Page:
The thoughts expressed by the middle-aged waiter track exactly with the basic tenets of existentialism and nihilism. For example, the waiter explains: “What did he fear? It was not fear or dread. It was a nothing that he knew too well. It was all a nothing and a man was nothing too.” This sentiment is a perfect expression of existential angst and nihilistic negation, the realization that life is emptiness, that a man’s life means nothing and that his existence signifies nothing to himself, nothing to others and nothing to the universe. The waiter then expresses his particular way of dealing with this realization: “It was only that and light was all it needed and a certain cleanness and order.” The waiter gravitates toward places that are lighted, clean, and orderly, like the café where he works; this is his way of coping with existence, his own private set of conditions that help him get through each day. However, the fact that the waiter must leave the café and go home, which depresses him and makes him unable to sleep, implies that he is unable to live his entire life adhering to this system of light, cleanness and order, and indicates the fact that his own attempt to impose meaning and structure on his life is futile. The waiter is therefore a failed existentialist, an existentialist who has succumbed to depression and despair and sunk into nihilism.
In addition, the waiter expresses a sentiment common to most existentialists and nihilists: God does not exist. “Our nada who art in nada, nada be thy name,” he says, echoing the Lord’s Prayer but glorifying “nada.” The repetition of “nada” throughout this comparatively long paragraph serves simultaneously to increase the intensity and urgency of the tone, and to make the entire passage sound slightly absurd.
The words and actions of the middle-aged waiter form the basic philosophical structure of “A Clean, Well Lighted Place,” but Hemingway sharply contrasts his beliefs with those of the other two characters, the young waiter and the old man. Unlike the middle-aged waiter, the young waiter is in a hurry; he has something to live for, namely, getting home to his wife. He has “everything,” “youth, confidence, and a job.” He seems to have everything going for him and retains his purpose in life; he does not seem to understand the depression that has overtaken his colleague, nor why his colleague is drawn to the “clean, well lighted” café.
The old man is at a different stage of his life from both the young and middle-aged waiters. He has already tried to take his own life once because “he was in despair” over “nothing,” and stays drinking late at the café because he does not want to go home and because he is lonely. Hemingway does not give the reader as much insight into the old man’s thoughts as into those of the two waiters, so it is difficult to say whether the old man’s despair is of the existential nihilistic variety or is due to a death in the family or any number of other depressing occurrences. On the other hand, the “nothing” that he is in despair over echoes the “nada” of the middle-aged waiter’s later soliloquy, and suggests that the old man has simply gotten tired of the futility of existence and that’s why he attempted suicide.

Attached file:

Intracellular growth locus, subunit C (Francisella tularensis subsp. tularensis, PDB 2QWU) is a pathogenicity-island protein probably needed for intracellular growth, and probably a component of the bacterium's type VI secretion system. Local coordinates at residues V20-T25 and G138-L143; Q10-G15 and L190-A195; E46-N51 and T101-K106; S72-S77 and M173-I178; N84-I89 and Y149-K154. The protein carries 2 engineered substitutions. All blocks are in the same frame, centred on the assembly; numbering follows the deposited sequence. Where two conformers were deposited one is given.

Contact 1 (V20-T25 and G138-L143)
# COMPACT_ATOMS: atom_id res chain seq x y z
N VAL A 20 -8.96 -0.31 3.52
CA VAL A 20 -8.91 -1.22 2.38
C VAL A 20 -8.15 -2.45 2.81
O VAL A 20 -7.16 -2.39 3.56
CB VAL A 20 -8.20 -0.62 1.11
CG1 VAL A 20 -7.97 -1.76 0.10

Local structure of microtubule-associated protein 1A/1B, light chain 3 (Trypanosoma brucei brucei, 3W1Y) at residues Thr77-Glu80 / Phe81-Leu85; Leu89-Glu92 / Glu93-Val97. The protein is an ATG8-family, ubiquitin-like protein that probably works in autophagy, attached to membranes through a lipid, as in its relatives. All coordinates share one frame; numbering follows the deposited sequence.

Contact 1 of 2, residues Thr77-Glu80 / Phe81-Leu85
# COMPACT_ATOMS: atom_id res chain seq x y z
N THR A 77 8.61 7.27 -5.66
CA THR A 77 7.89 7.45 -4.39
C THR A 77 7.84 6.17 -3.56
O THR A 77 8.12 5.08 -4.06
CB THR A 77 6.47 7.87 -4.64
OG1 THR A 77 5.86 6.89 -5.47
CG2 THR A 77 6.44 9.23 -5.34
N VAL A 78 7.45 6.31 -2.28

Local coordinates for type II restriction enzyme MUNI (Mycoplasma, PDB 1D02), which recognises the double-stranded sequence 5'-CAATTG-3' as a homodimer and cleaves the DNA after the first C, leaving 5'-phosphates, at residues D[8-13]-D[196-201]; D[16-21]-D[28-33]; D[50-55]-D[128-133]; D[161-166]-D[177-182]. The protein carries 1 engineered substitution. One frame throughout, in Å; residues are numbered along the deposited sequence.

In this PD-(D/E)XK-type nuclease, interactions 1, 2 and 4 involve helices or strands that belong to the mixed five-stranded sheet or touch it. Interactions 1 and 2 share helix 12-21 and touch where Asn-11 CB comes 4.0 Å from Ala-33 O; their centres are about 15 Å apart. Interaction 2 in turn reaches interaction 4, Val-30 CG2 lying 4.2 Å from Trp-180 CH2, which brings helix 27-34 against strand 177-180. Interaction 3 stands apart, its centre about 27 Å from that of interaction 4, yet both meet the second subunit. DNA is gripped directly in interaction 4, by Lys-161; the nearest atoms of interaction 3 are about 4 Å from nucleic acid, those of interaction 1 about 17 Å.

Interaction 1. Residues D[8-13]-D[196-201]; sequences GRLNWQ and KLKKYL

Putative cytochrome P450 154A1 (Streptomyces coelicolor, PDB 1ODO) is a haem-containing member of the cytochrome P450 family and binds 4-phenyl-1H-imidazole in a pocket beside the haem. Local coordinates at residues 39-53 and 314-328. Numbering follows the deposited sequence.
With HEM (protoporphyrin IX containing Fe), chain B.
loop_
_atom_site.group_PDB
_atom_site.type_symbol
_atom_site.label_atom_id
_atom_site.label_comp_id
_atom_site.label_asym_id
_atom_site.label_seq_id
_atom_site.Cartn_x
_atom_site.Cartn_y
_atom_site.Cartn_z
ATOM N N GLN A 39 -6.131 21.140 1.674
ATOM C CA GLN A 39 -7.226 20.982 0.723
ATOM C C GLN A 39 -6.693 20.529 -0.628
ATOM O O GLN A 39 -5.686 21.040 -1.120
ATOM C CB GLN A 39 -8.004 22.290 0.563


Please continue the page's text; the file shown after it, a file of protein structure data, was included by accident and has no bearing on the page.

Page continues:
Hemingway scholars have commented on the presence of three characters in three different stages of life as an allegory demonstrating the progression of an individual’s outlook on life as that individual gets older. At first, the individual lives confidently and unthinkingly, accepting the conventions of job and family as sufficient to give meaning to his or her (in this case, his) life, but as he gets older, he begins to question the types of meaning that have been imposed on his existence and finds them hollow. He may attempt to impose his own set of meanings and values on himself, but ultimately, Hemingway implies, he will fail and slip into the realization that life is nothing and he is nothing. Once this realization is reached and he grows old, he falls into despair at the nearness of death and the futility of his life, and may well choose to end his existence on his own terms rather than wait for events to overtake him. Perhaps, with this choice, he is finally able to take some control over his destiny.
Hemingway, it has often been observed, was obsessed with death, and that obsession can be seen clearly in this story. In fact, his philosophy as expressed by this story can be understood more clearly when considered in relation to death than in relation to life. Life is futile and meaningless because the individual cannot prevent death from overtaking him; his nihilism results not so much from wondering about the meaning of existence than from wondering about the inevitability, meaning, and purpose of death.